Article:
Almost a month ago I, like thousands of Canadians, sat down to Thanksgiving dinner, replete with turkey, stuffing, cranberry sauce, family and friends. Thanksgiving was a good opportunity to pause and show our gratitude for the nutritional bounty we routinely enjoy. Thanks to globalization and logistical advances, more and more, we get to savour foods from all over the world and in all seasons of the year. Dessert usually follows a fabulous feast, and Thanksgiving dinner was no different. But have we stopped to ask where the sugar that sweetens our pies and cakes comes from, or how the cooking oil we use to prepare meals is sourced?
Last month, the Vancouver International Film Festival screened the documentary No Land No Food No Life by Amy Miller. The documentary highlighted the struggle in Cambodia between small-scale farmers and sugar agribusiness and the spread of oil palm plantations in Uganda taking over the family farms of diverse crops. In the two countries thousands of miles apart, the governments sided with the foreign corporations and turned on their own farmers.
In Cambodia, the government forced the small-scale farmers off their own land so that it could be sold for cheap to the foreign-owned sugar agribusiness. Needless to say, the original crops the farmers cultivated were razed to the ground to make way for swaths of sugar plantations. As an exchange, the farmers were offered jobs in the sugar plantation for meagre wages and exhausting hours. One of the farmers interviewed in the movie said she felt like she was working as a slave on her own land. When the farmers organized themselves to demonstrate against the actions of the agribusiness, the military descended on their village to physically quell the protest, sending the government message that the farmer’s request for justice would be met by physical force.
The oil palm burgeoning industry in Uganda exists at the expense of virgin jungles and small-scale farms growing mixed native crops. A Singaporean owned oil palm conglomerate managed to convince the Ugandan government that oil palm could be used in everything from heating fuel to cooking oil and thus be a miracle resource that could industrialize the country. Farmers were convinced to convert their hereditary farms into oil palm plantations. The oil palm conglomerate would pay them a certain amount for their black boulders of harvest. They did not know, however, that the middlemen transporters taking their crop to the processing facility would only come once a week, which is too infrequent for the shelf life of the oil palm. The oil palm had to be harvested at just the right time and transported promptly to the processing facility, otherwise the price of the crop would depreciate. And to add injury to insult, the oil palm plantations require regular spraying of pesticides manufactured by another agribusiness that is probably on the top of mind when people think GMO: Monsanto. Hired teenagers without any protective gear walk through the oil palm fields discharging the toxic chemicals via a back pack spray pump. The chemicals leach through the soil and run into the nearby rivers and lakes, thereby killing the aquaculture villagers rely on.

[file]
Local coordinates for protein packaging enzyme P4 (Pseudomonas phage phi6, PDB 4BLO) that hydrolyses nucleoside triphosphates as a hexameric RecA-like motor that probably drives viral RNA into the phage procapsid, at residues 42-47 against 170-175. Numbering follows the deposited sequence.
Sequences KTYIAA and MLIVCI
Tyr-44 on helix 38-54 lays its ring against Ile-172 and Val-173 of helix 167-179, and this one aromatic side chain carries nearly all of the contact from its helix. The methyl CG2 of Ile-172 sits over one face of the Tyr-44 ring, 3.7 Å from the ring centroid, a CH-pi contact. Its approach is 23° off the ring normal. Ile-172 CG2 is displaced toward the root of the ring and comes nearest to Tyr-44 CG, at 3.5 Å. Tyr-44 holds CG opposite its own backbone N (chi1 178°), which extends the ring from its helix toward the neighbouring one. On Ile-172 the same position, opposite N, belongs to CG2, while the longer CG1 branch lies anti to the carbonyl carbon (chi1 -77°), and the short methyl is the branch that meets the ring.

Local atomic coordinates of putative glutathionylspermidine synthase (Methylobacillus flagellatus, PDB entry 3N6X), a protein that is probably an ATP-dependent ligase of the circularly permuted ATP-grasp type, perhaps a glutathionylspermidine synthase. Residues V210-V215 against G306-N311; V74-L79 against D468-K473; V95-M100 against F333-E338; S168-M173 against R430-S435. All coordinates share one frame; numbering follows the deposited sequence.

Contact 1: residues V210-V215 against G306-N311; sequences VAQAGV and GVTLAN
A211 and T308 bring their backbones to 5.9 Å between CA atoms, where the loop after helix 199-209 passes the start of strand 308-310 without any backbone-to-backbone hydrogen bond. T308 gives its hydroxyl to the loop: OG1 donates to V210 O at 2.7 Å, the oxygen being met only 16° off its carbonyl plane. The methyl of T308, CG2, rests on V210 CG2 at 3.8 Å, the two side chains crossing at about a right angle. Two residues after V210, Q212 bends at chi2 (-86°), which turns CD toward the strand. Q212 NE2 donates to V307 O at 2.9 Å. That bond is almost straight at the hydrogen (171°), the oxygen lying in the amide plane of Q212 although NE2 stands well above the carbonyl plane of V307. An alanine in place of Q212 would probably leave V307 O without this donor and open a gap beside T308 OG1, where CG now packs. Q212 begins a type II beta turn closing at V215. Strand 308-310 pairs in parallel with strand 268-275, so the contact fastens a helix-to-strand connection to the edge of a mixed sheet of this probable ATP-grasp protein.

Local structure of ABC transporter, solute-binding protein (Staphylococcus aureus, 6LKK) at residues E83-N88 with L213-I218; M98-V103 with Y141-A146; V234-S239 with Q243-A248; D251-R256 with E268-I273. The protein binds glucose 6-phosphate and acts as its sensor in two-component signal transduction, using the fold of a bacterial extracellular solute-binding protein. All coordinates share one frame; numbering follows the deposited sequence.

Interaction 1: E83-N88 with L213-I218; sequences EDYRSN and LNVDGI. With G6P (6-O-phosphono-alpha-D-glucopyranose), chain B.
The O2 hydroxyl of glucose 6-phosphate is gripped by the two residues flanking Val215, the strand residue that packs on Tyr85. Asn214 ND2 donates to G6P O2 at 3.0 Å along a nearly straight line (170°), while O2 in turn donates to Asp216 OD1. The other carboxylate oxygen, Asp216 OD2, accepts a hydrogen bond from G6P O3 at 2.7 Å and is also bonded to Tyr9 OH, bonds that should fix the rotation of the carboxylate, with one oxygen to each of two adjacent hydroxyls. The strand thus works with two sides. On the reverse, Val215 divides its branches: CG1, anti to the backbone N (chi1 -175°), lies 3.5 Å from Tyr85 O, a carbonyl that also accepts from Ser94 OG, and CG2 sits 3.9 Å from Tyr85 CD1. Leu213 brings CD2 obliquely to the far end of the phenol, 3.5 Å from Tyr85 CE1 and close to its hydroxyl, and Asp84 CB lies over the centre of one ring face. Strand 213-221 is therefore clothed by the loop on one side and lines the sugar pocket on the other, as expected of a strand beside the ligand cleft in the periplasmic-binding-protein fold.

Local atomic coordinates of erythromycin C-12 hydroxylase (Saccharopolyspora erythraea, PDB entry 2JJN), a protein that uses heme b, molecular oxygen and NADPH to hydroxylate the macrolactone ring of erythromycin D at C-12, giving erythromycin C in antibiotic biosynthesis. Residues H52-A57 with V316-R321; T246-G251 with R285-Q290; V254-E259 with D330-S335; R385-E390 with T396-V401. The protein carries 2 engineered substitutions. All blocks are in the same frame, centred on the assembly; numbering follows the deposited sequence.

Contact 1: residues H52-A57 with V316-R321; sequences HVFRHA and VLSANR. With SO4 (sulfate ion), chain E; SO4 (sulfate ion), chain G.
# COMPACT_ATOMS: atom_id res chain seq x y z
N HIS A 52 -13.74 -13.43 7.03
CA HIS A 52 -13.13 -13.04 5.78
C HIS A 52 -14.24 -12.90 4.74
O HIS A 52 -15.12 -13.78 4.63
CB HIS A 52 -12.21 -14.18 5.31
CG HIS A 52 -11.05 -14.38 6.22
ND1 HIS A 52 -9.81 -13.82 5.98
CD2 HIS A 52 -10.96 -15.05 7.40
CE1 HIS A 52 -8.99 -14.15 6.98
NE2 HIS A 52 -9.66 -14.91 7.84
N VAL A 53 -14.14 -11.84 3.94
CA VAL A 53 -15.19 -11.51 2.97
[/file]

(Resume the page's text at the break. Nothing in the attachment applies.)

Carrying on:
These are unfortunately not the only examples of injustices farmers in the developing world face. Thousands of farmers everyday are being evicted from their land so that consumers in the developed world could purchase food at cheap prices. However there are campaigns to promote the farmers’ rights. The Clean Sugar Campaign is trying to reverse the forced land grabs in Cambodia at the hands of the sugar industry. There are also dozens of other organizations and campaigns fighting against land grabs; you can find them here.
Next time we sit down at the dinner table, we should consider if farmers were evicted from their land and livelihoods for the food we eat. Perhaps we might think twice.
At a recent chapter meeting, a number of us talked about researching the overseas ventures as a Member Learning activity (to learn more about an actual venture) and from the research determine what the venture’s needs are so that our chapter could create a database of current requests for specific resources/skills for ventures that are actively on the ground. This database of asks (someone else can definitely coin a better name, please let us know) is designed to help EWBers in Canada get more engaged with what’s going on in Africa and doing useful for the PF’s or APS.
It turns out EWB has already prepared brochures of various ventures. AfriLEAD is the venture our Professional Fellow Colleen O’Toole is currently working in. You can find out a bit more about AfriLEAD by reading the brochure here: http://my.ewb.ca/site_media/static/library/files/1027/afrilead-2pager.pdf. It’s pretty exciting that a social enterprise based in Ghana is actively trying to reach out to high schoolers so that locals are creating change impacting. This is similar to what EWB is doing here in Canada!
Stay tuned, because we’ll get to find out more about tangible things we could do in Vancouver to get more involved with AfriLEAD.